In the upper right of the Sun, a moderate solar flare is observed: here, the magnetic field becomes unstable and explodes, heating the coronal gas by electrical currents, and throwing part of the coronal gas out into interplanetary space in a coronal mass ejection.

We see the flare and ejection occur around noon. Then, about an hour and a half later, high coronal arches brighten (in what the EVE instrument observes as the 'late phase'). These arches are the result of the reformed coronal magnetic field that was breached during the ejection. This reforming process leaves the local gas at several million degrees, cooling as it glows. Eventually it reaches temperatures of one to two million degrees, and then the glow becomes visible to the narrow AIA filters tuned to these lower temperatures. Credit: NASA/SDO/AIA/K. Schrijver/LMATC

The AIA images have been given false colors because the human eye cannot see this light. In this movie, blue shows the coolest regions (one million degrees), green somewhat warmer regions, and red warm regions (two million degrees); other AIA images can image even hotter gases, but these are not shown here. The corona is brightest where the magnetic field is strongest, most strongly so over solar regions where dark sunspots are present on its surface.

The Sun's magnetic field, unlike Earth's, is ever changing within minutes to hours. The corona responds to this evolution by changing in shape as the field deforms, or in temperature (color) as more or less heat is deposited by the changing magnetic field. This clip shows 6 hours in the life of the Sun's corona: many small changes can be seen, and even the Sun's rotation is revealed.

 

Visual: 9

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This movie shows the flare and eruption from the previous clips, zoomed in even more on the region of the explosion. The top row shows three AIA channels next to a map of the Sun's surface magnetic field (observed by SDO's Helioseismic and Magnetic Imager). Underneath these images are two traces of the Sun's brightness as observed by the EVE instrument, corresponding to the two left-most AIA images.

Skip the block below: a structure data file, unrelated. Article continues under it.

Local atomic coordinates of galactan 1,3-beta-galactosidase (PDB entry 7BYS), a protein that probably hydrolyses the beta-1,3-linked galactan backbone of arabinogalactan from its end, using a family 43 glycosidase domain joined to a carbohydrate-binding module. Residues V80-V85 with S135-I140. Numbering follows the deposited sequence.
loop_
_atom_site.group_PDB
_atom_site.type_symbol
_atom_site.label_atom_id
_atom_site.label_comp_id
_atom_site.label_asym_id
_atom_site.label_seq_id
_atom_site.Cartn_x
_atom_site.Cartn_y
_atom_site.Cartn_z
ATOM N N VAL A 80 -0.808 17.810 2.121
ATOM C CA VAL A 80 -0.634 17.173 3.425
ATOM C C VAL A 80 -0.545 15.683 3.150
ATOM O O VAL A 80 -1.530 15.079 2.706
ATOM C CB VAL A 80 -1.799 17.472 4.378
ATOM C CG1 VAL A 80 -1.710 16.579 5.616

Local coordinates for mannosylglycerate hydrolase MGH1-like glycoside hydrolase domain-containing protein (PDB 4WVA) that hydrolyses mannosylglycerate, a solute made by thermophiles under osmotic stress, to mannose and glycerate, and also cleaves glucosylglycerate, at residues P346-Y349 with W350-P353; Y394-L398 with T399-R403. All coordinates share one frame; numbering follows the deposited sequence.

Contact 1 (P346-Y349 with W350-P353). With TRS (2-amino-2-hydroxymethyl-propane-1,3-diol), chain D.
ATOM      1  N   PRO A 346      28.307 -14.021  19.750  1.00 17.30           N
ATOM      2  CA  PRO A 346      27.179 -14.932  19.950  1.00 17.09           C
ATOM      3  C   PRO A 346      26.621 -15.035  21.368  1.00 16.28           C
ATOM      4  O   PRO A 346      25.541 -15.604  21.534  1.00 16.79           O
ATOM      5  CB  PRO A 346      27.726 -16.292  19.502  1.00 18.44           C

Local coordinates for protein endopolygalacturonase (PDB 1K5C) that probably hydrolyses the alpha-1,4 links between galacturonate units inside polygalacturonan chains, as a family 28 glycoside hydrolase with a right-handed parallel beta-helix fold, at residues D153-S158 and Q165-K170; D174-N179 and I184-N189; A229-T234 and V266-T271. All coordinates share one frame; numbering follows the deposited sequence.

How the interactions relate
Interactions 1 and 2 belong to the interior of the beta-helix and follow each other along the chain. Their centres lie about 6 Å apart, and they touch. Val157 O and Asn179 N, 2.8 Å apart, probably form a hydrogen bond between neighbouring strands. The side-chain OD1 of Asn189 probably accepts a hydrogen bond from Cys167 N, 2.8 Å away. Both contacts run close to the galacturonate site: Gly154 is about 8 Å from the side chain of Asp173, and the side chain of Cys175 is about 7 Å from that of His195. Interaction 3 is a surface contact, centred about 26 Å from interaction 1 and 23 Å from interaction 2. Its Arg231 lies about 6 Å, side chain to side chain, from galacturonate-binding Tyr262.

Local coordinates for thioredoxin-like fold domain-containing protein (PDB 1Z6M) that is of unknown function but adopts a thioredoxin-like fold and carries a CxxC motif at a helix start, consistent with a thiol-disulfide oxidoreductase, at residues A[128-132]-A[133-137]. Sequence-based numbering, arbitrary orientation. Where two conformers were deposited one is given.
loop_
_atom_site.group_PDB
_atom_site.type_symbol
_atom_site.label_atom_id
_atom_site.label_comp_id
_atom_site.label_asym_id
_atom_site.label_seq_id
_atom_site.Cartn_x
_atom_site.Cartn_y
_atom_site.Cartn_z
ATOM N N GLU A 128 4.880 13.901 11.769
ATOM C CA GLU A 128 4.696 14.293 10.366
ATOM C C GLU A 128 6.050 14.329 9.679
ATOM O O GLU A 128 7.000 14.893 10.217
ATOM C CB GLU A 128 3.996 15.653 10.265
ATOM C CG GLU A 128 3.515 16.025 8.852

As the flare goes off, all channels brighten, so much so that star-shaped diffraction patterns show up caused by AIA's optical properties; these patterns cross at the locations of maximum brightness. Then the emission from the flare site itself fades away. An hour later, a faint high glow is seen in the 94A AIA channel (green), revealing hot gases well above the flare site. Then the 335A channel (blue) shows a similar set of bright structures, and finally the 171A channel (yellow) shows these structures (most clearly as strands shaped by the Sun's magnetic field). This afterglow, the 'EUV late phase' of the eruptive flare, reveals that the coronal gas in the high magnetic arches is cooling, successively showing up in AIA filters designed to image the glow from gases at temperatures within limited ranges. Credit: NASA/SDO/EVE/AIA/HMI/R. Hock/LASP
 

Visual: 10
Using observations from AIA, we can develop a diagram of the C8.8 flare on May 5, 2010 and begin to understand where the EUV late phase originates.
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Using observations from AIA, we can develop a diagram of the C8.8 flare on May 5, 2010 and begin to understand where the EUV late phase originates. The evolution of this flare can be described in five stages.

The first stage or the preflare configuration shows that prior to the flare, the active region contains two sets of nested loops. The inner loops (red) are responsible for the main phase of the flare while the outer loops (blue) are responsible for the EUV late phase. The side lobes (grey) do not change during the flare.
The second stage of this flare’s evolution is the main phase of the flare. During the main phase of the flare, the inner loops (red) start to rise and undergo reconnection to create the C8.8 flare. This is what is traditionally called a flare and in many cases, the flare evolution would continue to the last stage: postflare configuration.

In this flare, however, there are two additional stages. During the transitional period, the material ejected during the main phase of the flare continues to push upward. Eventually, it causes the overlying loops to break open. The material can then escape the solar atmosphere and forms a coronal mass ejection (CME).